A federal judge on Friday ruled that the Trump administration failed to consider potential damage to the environment from its decision to resume coal sales from U.S. lands, but the court stopped short of halting future sales.
U.S. District Judge Brian Morris in Montana said Interior Department officials had wrongly avoided an environmental review of their action by describing it "as a mere policy shift." In so doing, officials ignored the environmental effects of selling huge volumes of coal from public lands, the judge said.
The ruling marks another in a string of judicial setbacks for President Donald Trump's attempts to boost North American energy production.
A previous order from Morris blocked the proposed Keystone XL pipeline that would transport crude from Canada's oil sands. Other courts have issued rulings against the administration's plans for oil and gas leasing and coal mining.
More than 40 percent of U.S. coal is mined from federal lands, primarily in Western states. Companies have mined about 4 billion tons of coal from federal reserves in the past decade, contributing $10 billion to federal and state coffers through royalties and other payments.
The Obama administration imposed a moratorium on most federal coal sales in 2016. The move followed concerns that low royalty rates paid by mining companies were shortchanging taxpayers and that burning the fuel was making climate change worse.
President Donald Trump lifted the moratorium in March 2017 as part of his efforts to revitalize the slumping coal industry.
"The moratorium provided protections on public lands for more than 14 months," Morris said in Friday's 34-page order. He added that lifting the moratorium was a "major federal action" sufficient to trigger requirements for a detailed analysis of its environmental impacts.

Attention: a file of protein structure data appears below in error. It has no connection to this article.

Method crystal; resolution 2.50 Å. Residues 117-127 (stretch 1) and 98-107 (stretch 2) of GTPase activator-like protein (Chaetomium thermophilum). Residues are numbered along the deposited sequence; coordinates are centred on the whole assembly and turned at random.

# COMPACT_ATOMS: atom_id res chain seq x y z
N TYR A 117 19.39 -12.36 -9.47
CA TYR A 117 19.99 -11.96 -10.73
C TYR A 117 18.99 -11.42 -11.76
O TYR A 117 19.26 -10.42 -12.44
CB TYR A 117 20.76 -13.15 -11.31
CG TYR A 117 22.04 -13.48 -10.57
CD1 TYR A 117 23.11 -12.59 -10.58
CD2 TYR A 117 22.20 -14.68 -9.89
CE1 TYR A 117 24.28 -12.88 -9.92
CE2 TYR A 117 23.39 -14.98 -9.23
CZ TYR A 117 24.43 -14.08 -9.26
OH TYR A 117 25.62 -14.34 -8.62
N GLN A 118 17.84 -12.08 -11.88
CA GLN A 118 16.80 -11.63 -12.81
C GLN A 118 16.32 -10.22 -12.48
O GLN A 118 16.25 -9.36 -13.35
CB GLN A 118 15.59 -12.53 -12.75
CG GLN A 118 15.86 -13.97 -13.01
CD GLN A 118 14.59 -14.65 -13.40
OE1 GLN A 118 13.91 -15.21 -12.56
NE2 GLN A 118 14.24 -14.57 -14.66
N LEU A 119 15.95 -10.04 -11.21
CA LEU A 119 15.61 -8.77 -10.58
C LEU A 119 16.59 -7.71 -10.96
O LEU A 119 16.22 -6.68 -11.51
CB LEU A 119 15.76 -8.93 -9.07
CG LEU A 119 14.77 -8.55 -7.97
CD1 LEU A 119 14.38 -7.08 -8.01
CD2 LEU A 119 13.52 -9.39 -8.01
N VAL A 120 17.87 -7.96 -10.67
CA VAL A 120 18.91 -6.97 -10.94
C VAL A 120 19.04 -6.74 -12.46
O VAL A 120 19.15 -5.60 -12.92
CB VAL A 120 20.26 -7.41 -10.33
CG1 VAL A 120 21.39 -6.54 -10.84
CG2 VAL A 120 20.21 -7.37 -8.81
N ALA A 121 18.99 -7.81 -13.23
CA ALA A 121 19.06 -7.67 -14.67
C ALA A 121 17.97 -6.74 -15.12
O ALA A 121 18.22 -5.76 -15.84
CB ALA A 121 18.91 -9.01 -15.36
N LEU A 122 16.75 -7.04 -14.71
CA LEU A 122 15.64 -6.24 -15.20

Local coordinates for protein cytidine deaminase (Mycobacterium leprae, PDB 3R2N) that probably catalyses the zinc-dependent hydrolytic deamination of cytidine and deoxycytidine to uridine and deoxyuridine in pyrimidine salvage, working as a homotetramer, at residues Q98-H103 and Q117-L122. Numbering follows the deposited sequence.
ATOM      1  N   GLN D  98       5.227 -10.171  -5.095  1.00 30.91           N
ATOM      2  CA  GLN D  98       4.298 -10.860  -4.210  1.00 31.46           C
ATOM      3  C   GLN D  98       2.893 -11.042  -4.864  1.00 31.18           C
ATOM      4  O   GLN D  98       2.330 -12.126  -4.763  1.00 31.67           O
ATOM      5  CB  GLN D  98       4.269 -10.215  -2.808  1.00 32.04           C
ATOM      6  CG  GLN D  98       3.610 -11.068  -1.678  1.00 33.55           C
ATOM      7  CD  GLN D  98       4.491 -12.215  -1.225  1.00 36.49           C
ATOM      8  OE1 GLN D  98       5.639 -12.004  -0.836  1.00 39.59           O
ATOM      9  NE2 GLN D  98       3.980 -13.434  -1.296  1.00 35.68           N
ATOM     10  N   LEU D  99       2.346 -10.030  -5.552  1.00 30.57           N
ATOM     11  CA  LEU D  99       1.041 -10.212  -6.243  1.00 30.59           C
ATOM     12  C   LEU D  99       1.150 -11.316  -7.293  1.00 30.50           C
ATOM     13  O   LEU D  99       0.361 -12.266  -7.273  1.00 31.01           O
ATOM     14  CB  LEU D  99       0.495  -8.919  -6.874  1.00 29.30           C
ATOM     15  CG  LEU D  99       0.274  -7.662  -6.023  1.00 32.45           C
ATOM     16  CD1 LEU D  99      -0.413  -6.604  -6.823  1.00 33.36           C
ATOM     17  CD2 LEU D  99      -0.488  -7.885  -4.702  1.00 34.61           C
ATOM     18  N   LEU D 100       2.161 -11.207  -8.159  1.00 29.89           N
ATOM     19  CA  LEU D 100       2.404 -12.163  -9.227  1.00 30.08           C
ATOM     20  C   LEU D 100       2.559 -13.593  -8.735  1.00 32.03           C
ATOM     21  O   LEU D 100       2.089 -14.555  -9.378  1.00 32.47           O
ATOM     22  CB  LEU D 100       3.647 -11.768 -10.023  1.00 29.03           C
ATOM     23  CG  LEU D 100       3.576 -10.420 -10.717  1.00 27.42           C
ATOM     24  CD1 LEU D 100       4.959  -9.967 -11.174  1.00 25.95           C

Morris ordered government attorneys to enter negotiations with states, tribal officials and environmental groups in order to determine the next steps in the case.
"The court held clearly that the Trump administration needs to rationally consider the consequences of its decision. Those include dire impacts to clean water, public health and our climate," said Earthjustice attorney Jenny Harbine, who represents environmental groups and the Northern Cheyenne Tribe, which had sued to stop the lease sales.
The attorneys general of California, New Mexico, New York and Washington, all Democrats, also had sued over the resumption of the federal coal lease program. They said it should not have been revived without studying what's best for the environment and for taxpayers.
Interior Department spokeswoman Faith Vander Voort said the agency is reviewing the ruling.
In February, Interior officials had announced a sale of coal leases on public lands in Utah by issuing a statement headlined "The War on Coal is Over." They said the sale would not have been possible if the administration had not overturned the moratorium.
The department's Bureau of Land Management administers about 300 coal leases in 10 states. Most of that coal — 85 percent — comes from the Powder River Basin in Wyoming and Montana. Other states with significant federal coal reserves include Colorado and New Mexico.
Production and combustion of coal from federal lands accounted for about 11 percent of U.S. greenhouse gas emissions in 2014.